Wednesday, 30 November 2011

Jesus on the Dublin bus

On a clergy day out today the craic supplied by our Dublin bus driver was, as always, informative and hilarious.
At one point he said: "Being born in a stable does not make one a horse."
Of course he was unaware that he was transporting a group of ministers (we never admit to what we do on days out!). But his one-liner struck me as being particularly profound in this season of Advent.
The one we prepare to celebrate, born in a stable, was not a horse but the Prince of Peace.
A sacred moment and pause for thought on a Dublin bus!

Tuesday, 29 November 2011


Stormy weather is causing widespread flooding and travel chaos throughout Scotland this week. Cyberspace is filled with laments about plans disrupted and lives inconvenienced. The majority of us commenting on the bizarre disruption have warm homes to return to - or in which to remain. But what about those who have no such luxury, those for whom reaching over to switch on the kettle, make another cup of tea and wait out the storm is not an option?
Our faith calls us to be alert to the plight of others. to reach out and care "for the least of these".
But then, faith is pretty inconvenient too, is it not?

Monday, 28 November 2011

Not Redundant

Waiting out the storm
until they are required
to be used as they were meant to be
Created for a purpose
and of little use
when not engaged
as intended.
Waiting for a season
In this season of Advent,
we wait too
unused as we are to delay
We wait
May the waiting refresh us
and enable us
to rediscover
our purpose
so that we can welcome
the one who comes to us
to be born in us
and to give us life.
Liz Crumlish Nov 2011

Sunday, 27 November 2011


This year, we're having a Chrismon tree in church - an evergreen tree adorned with white and gold Christ Monograms - all symbols of christian life and faith, and lit by white lights, symbols of Christ the light of the world.
Not only is it a lovely focus for our journey through Advent, it has also been a wonderful teaching tool for our youth church over the past few weeks as they learned the significance of the Chrismon tree and created decorations for it. They shared that teaching with the whole church this morning.
Advent is one of those rare seasons in the church when we allow the children to teach the adults. We try to see the story through the eyes of children. So very fitting as we prepare to welcome the Christ child.

Saturday, 26 November 2011

Alzheimers is the pits!

Enjoyed a brilliant concert this week by Glen Campbell, doing a farewell tour after his recent diagnosis of Alzheimers. He needed a fair bit of direction and keeping right and relied heavily on the auto cue but his voice and his playing were outstanding - what a talent. It is cruel that, daily, folks lives are affected by the rampant progression of such disease. It is also wonderful that so many sufferers refuse to lie down to it and fight it at every turn proving that diagnosis is not the last word but merely another step on a journey.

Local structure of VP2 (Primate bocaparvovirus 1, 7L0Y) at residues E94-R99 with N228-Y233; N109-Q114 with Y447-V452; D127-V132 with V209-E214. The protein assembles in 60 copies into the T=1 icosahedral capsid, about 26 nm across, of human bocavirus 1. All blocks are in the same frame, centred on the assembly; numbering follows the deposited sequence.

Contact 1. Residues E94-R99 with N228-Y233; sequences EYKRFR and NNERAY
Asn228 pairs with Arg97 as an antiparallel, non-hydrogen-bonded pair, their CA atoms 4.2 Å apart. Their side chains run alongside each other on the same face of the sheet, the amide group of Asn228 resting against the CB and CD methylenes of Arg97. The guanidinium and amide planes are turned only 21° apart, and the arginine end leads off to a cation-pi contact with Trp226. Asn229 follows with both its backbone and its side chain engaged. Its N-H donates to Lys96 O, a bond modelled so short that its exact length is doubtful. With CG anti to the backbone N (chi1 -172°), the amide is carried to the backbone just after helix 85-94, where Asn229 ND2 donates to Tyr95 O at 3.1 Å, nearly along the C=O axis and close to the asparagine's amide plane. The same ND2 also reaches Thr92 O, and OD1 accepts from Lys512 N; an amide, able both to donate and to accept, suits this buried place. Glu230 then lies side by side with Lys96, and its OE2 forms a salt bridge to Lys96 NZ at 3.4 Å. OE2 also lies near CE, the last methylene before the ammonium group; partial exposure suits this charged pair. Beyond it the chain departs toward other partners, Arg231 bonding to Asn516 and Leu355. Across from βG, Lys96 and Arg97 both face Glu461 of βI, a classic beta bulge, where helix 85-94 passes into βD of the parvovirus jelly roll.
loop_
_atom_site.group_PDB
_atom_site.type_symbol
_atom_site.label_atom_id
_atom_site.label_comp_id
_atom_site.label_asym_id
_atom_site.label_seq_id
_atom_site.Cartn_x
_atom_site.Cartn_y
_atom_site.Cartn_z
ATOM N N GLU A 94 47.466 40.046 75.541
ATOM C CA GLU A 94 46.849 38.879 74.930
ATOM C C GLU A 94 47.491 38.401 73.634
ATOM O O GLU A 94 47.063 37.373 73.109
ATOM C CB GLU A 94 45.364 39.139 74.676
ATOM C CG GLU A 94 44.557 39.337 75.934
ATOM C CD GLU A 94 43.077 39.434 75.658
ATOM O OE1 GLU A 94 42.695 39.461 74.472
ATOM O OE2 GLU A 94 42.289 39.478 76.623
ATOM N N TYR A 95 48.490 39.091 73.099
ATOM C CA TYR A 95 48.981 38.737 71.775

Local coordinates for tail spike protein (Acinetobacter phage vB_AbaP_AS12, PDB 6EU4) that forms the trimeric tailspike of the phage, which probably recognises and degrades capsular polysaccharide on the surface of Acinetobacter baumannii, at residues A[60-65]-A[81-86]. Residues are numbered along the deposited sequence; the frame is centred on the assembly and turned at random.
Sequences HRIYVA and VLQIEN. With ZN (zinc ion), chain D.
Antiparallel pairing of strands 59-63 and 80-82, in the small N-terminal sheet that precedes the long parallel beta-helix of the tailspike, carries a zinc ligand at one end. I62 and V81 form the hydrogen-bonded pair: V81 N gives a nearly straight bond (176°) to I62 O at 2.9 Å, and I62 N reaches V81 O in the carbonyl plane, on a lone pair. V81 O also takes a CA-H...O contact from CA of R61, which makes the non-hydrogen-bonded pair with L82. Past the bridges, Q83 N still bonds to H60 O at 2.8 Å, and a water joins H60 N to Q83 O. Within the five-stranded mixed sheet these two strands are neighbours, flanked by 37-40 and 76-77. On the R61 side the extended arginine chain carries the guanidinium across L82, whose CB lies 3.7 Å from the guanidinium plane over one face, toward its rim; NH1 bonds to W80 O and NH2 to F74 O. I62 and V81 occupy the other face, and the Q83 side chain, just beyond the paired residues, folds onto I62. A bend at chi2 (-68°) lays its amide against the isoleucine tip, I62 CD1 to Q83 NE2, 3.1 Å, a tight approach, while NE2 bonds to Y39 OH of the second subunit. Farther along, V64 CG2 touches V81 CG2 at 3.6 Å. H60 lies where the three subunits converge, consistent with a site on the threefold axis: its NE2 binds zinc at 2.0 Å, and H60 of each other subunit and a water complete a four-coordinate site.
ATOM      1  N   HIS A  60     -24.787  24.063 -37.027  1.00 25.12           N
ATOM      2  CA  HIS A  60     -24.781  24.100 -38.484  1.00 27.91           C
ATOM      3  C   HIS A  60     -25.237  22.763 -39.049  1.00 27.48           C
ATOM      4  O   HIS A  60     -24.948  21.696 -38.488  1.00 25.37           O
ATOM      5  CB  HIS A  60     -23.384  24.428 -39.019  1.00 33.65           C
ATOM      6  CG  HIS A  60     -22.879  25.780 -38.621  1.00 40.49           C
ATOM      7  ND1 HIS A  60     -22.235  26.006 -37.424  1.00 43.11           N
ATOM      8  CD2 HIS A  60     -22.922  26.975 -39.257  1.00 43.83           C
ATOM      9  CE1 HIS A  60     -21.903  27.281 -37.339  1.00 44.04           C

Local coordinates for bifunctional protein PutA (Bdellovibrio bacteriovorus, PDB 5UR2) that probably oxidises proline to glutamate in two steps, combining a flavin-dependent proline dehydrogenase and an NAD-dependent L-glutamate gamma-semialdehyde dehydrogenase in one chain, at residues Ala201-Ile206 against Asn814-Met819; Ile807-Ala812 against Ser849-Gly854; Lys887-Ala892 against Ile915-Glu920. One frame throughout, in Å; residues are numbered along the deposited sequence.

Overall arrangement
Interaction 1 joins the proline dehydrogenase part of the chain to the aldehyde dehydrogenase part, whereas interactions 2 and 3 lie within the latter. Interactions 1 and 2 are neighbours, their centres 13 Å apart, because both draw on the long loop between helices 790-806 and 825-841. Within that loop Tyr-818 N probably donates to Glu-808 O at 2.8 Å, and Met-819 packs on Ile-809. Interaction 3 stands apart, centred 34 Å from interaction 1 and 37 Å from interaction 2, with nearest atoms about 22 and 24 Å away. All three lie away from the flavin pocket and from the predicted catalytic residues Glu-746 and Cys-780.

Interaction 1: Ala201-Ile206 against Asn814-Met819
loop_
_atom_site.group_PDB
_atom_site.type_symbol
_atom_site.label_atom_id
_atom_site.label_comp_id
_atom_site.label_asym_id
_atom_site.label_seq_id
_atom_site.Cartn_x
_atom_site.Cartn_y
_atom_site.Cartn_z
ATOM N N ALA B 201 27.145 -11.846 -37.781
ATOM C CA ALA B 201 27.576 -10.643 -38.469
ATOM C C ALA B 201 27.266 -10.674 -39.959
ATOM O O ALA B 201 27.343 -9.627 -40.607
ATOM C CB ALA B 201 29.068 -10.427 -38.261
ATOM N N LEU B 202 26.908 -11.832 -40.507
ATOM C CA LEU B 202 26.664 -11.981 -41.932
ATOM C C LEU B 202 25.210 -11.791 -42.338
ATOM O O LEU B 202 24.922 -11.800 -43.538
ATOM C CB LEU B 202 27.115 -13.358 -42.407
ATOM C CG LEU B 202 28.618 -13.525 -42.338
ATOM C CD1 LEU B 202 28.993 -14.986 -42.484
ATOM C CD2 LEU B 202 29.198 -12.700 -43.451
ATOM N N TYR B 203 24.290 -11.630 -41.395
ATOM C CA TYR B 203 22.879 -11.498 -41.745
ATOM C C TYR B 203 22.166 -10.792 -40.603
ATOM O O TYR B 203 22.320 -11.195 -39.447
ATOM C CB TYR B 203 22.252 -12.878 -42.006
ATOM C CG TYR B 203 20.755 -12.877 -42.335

Monday, 21 November 2011

Out of season

Perhaps a bit late in the season
these blackberries appear
some green, some just reddening
some ripe, ready to be picked
but it's almost Advent
and we're moving on
Instead of filling jam jars
or scrumptious pies
these berries will feed birds
or simply die on the tree
their season has come and gone.
And as we await with anticipation
the one who comes into the world
new born and full of hope
we are painfully reminded
that this promise of life
was out of season too
never allowed to ripen
but also left
to die on the tree
Such are the vagaries
of (human) nature.
Liz Crumlish November 2011

Thursday, 17 November 2011

Wo-man up!

Over the years I have experienced so much misappropriation of power in the church that I have come to associate power with abuse. This means that I shy away from leadership, having developed many negative connotations surrounding being in a position of leadership. Of course this is really challenging given what I do - lead a congregation. To date I have managed pretty well in my various appointments modeling a very collaborative style of ministry. And, while I would always assert that ministry is collaborative and that, as the whole people of God, we all share the responsibility, with God, for mission, there comes a time when people need clear leadership, leadership that maps out the path ahead and which offers protection from those who would jeopardise the journey.
The discomfort I might have felt in offering such leadership has however been offset by a very extensive and often intensive time of preparation, some conscious, some unconscious.  I know I shouldn't really be surprised that this is the case, that the gifts I now need to embrace are to hand, having been carefully honed.